God bless our food. Amen.
For starters, my aunt was begging her spoilt-brat beloved son to “grace us with his presence” and we were rolling our eyes when he finally came through. We began the Christmas Lunch tradition long after my aunt had retired. Her sanity amidst insanity was rooibos tea, newspapers and gardening, because while the sun returned to its mother – there was often turmoil in the house. The walls were closing in on us. There was an unbearable silence about everything. So, that Christmas lunch was as awkward as all the others, and although she had always put up a strong front, she was decomposing. I now know this because she blatantly suffers from the worst form of depression. She’s . . . Far gone. The house is still luxurious, but carries near-death whispers, sirens, blood stains and the wrath of our ancestors.
When the gourmet main course arrived, we were making small talks about nothing, yet, there was so much to address. For instance, the house was becoming a mortuary and we were already corpses. But, small talks were my aunt’s tone of conversing – and when we wanted to talk, she’d say “Sshh, this is a family affair.” After all, she always resembled what Rose in Titanic said while pondering on the fact that “A woman’s heart is a deep ocean.” In hindsight, my aunt is like Rose, except the men hidden in her ocean are not as loving and present as Jack. She is, of course, a black woman born in the 1940s. So, her’s are runaway lovers, absent baby-daddies, lazy brothers and alcoholic sons. The memories she suppressed with tea addiction are that of herself as a black female body who only knows how to be either sacrificed or left. She also comes from an era when forced selflessness was at its height; if you “made it,” you had to take care of the whole village; so, my aunt kept giving to all of us, and we kept taking. She raised us without ever asking anything from our parents, and she never cried in front of us or anyone for that matter. We never asked; “How are you feeling, Ma?”
As we neared empty plates, I imagined writing about my aunt in the future, always profusely apologetic because she’d always end up misconstrued. The truth is, I love my aunt, and I only understood her pattern a year ago. Hence, I can write about her freely. I just need to be honest to myself about what happened if I want to break the cycle. She is one of many black women who were demanded by life to put on their big-girl-pants and take care of everyone else. Her father was only present in his own terms, so she went out looking for him in other men’s sheets. Guess what happened, she found him in them, but it was always too late because they were already gone. There she was, in the exact position her mother was when her father left them destitute – so she looked for her father/lover in her beloved son and unfortunately manufactured a replica of all the men who never showed up.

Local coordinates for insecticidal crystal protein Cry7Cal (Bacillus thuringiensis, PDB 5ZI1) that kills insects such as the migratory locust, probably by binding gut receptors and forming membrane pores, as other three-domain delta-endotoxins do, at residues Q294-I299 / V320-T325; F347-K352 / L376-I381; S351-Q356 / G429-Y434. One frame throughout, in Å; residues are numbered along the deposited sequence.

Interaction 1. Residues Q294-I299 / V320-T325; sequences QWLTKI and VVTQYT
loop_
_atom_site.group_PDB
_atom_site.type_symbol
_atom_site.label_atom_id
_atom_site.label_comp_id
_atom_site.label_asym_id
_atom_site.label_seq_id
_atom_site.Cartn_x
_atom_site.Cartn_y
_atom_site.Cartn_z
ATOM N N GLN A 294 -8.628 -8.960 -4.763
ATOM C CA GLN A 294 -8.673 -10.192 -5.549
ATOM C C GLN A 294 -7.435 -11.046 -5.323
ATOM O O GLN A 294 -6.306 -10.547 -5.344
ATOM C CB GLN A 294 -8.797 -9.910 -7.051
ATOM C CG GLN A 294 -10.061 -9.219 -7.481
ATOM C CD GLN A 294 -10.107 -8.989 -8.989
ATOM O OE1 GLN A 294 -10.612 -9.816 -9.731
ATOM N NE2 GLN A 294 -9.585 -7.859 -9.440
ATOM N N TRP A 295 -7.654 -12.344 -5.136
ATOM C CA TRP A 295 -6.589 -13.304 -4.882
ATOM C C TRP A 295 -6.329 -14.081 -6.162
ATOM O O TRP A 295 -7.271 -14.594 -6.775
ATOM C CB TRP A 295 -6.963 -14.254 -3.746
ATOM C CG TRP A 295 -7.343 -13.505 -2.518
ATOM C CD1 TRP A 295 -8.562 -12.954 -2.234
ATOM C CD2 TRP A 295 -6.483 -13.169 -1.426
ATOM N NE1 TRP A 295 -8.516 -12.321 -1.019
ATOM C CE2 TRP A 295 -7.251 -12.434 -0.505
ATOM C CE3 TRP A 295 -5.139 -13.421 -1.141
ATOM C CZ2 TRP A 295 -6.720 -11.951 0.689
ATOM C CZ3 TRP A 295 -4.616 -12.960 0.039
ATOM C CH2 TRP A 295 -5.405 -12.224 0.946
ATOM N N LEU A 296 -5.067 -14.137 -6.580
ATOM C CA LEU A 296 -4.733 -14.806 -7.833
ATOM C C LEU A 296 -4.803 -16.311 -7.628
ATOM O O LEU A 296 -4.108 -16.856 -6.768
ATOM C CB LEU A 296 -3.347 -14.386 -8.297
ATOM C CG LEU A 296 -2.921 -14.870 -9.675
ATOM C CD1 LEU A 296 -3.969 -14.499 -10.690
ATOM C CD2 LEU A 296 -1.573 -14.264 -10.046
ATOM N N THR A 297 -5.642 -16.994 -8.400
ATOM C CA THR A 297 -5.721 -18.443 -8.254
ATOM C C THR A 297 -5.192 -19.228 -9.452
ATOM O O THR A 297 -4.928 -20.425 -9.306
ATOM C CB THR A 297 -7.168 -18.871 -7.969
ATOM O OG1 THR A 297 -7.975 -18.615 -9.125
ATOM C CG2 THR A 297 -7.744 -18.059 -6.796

By the time we ate desert, I was stomaching so many questions; Where did black women learn this plague of drowning to save everyone else? Stitching their men’s wounds and scars while they themselves bled to death?
“Sweetie, that ain’t cute,” I told myself after I realized that I had become my aunt. It was a bright Summer morning after the married man had left me again, and the blossoming flowers were saying I owe my life my healing. But, the frightening thunder and lightning in the afternoon weren’t so nice. They incisively shouted; “How the fuck you gon’ jump off a cliff for someone who is only present in how absent he is? Can’t you see you’ve found your broken father in him? Of course, he left when you needed him to be there, just like your father.”
So, right now, I dedicate this Summer to you my sisters to turn on a new leaf and do things different this time. Put an end to these countless suicide notes you write when you make too much room for the man who left you in your mother’s womb and the other ones who left you waiting in delivery rooms. What good is a man who walks out on you at the dais?
Start this year’s Christmas lunch by declaring that it won’t be your body on Grandma’s picturesque plates, carelessly cut with her contemporary cutlery and it certainly will NOT be your blood that’s sipped by your father. Now, that’s a family affair, honey! Let’ em sacrifice their damn selves for once.